Williams lives in the region from which I grew up, and I wanted to enjoy this book, despite the story it tells. The tale he tells has all the hallmarks of a great work: internationally noteworthy crime, nationally much-discussed and controversial plea bargain, and suggestions of investigative and prosecutorial shortcomings. I found myself distracted by Williams rather awkward story-telling, and the poor editing of the book. Williams seems to fancy himself a cross between Truman Capote and Hunter S. Thomson. He blends comments on his own adventures, the food he's dining on and the company he keeps, with specious psychological analysis of the people he writes about. He makes an unfortunately showy love of vocabulary that I suspect serves to distance most readers, rather than impress them. I can only explain his strategy as a product of fearing his topic pandered to the stereotypical 'true crime' reader, and so sought to elevate his authorial persona with language he felt might better reflect his elevated intelligence. I found it more pompous and off-putting than appealing.

Quotations, and Gregory Klages' notes:

Chapter 7 - Cancer

" stress disorder and its symptoms were fully extrapolated in a book by Arthur Kardiner, first published in 1941, called The Neuroses of War."

Chapter 9 - The Wedding Planner
"…[Karla] had seen a television program about how Italian men frequently live with their mothers until they are in their fifties. That might have explained it — Paul Bernardo was of Italian descent — but in the television program all the men really loved their mothers and Paul hated his and he wasn’t just saying it either and Karla could understand why."
NOTE: This sort of run-on sentence helps to establish a certain 'voice' for Karla. If it reflects her actual voice in the letters, wouldn't it have been more useful to actually use her words? I suppose this is part of the challenge of writing a textual conversation: if the author doesn't intervene, they become irrelevant. With too much intervention, the text becomes more about them than it does about the topic.

Chapter 22 - Deciphering Code
"Not to mention the anti-psychiatry, such as the idea that Karla was a malingering, histrionic hybristophiliac, developed for Bernardo’s defense team by Dr. Graham Clancy."
NOTE: If the average reader needs to check a dictionary more than once in a sentence, particularly when reading a pulp 'true crime' story, it should be a sign for concern.

Chapter 23 - The Man with Whom the Buck Stops
"And as Murray Segal said in this February 1995 letter to George Walker, they would continue to do exactly."
NOTE: End of sentence?… where are you?

Chapter 26 - A Propensity to Lie
"He was arraigned the next day, and held without bail for months even though Inspector Bevan’s charges on the murder charges had been thrown out."
NOTE: Editor? Did you disappear with the end of the sentence above?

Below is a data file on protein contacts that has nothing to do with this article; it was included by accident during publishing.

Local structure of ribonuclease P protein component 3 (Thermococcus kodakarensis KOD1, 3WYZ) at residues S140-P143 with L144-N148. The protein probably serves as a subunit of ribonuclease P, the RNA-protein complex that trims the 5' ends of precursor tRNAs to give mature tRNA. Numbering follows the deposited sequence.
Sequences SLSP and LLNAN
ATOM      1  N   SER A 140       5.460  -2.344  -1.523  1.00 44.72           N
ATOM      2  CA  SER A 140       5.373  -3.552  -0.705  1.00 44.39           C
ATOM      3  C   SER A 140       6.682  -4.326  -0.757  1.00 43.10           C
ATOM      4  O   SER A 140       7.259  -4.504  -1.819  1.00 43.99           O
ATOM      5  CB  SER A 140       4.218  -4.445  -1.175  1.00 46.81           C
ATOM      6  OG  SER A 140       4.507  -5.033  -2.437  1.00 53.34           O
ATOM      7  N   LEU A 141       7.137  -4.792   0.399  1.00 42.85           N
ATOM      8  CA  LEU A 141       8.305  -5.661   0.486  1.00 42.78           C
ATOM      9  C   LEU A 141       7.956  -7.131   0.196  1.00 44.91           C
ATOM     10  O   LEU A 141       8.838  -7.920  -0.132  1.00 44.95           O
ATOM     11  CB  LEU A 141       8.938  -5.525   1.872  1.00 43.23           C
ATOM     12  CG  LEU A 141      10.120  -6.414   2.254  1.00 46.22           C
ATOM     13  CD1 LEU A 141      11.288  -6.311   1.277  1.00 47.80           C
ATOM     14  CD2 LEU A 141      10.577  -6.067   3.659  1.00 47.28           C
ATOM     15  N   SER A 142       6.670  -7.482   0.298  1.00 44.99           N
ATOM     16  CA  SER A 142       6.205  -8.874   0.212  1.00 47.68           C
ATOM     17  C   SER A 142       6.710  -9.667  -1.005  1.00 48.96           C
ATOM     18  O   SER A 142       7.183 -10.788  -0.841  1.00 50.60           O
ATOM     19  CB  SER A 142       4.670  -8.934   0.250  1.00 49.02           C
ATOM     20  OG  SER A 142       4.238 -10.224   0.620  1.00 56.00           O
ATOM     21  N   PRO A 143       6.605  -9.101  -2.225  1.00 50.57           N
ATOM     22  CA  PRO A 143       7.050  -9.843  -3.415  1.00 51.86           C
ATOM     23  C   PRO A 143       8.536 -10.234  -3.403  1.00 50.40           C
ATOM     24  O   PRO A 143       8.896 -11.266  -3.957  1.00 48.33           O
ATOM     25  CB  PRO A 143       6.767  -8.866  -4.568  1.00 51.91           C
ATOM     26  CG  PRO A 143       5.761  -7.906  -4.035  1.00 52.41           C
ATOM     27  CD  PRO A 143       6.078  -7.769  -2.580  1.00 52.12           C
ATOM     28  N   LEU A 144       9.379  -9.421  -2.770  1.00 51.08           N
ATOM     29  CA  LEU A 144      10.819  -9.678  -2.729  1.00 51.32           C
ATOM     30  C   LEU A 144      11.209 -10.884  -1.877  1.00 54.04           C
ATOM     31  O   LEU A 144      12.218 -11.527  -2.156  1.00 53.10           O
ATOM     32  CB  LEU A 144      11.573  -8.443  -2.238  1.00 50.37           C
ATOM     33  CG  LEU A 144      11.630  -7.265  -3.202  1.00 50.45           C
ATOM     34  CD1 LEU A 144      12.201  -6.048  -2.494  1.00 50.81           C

Chapter 27 - The Fine Art of Adjudication
"What is now abundantly clear is that Michael Code’s ultimate decision not to charge Karla with respect to the repeated heinous attacks on Jane Doe, and the subsequent grant of blanket immunity, whereby, theoretically, he reinforced her “credibility” as an “accomplice witness,” has done nothing to maintain the public confidence in the administration of Justice — quite the opposite — but that consideration was clearly not the most important on Michael Code’s list. Although there are many facts and arguments to the contrary, which I tried to press on him time and again, he stubbornly asseverated that any prosecution of Karla Homolka would have put the successful prosecution of Paul Bernardo for first-degree murder at great risk. To him, Karla was by far the lesser of two evils, and was not then and is not now a danger to society."
NOTE: The quotation above is a fine example of all of the primary problems with this book.

"We did, however, agree on two other things. Karla should have been released on her statutory date, and that the prison officials far exceeded their mandate and their role when they detained her."

Chapter 30 - Macabre Cynicism
"On the surface, it seems lucid and logical but its observations and remarks are repetitive and pleonastic, as though they were uncomfortable with their subject matter, their decision and the basis on which it was made."

Chapter 31 - Back to the Future
"...doing time does something to one’s sense of time. You pass through it as though it is a vast mucilaginous bubble, emerging three months later none the wiser, feeling as though only three or four days have gone by."
NOTE: Hmmmm… is this Williams speculating, speaking from experience, or sharing Homolka's confidences? We'll never know.

"Understandably, this pecuniary redemption would ameliorate behavior and provide relief from stress and deliver some good old-fashioned middle-class stability."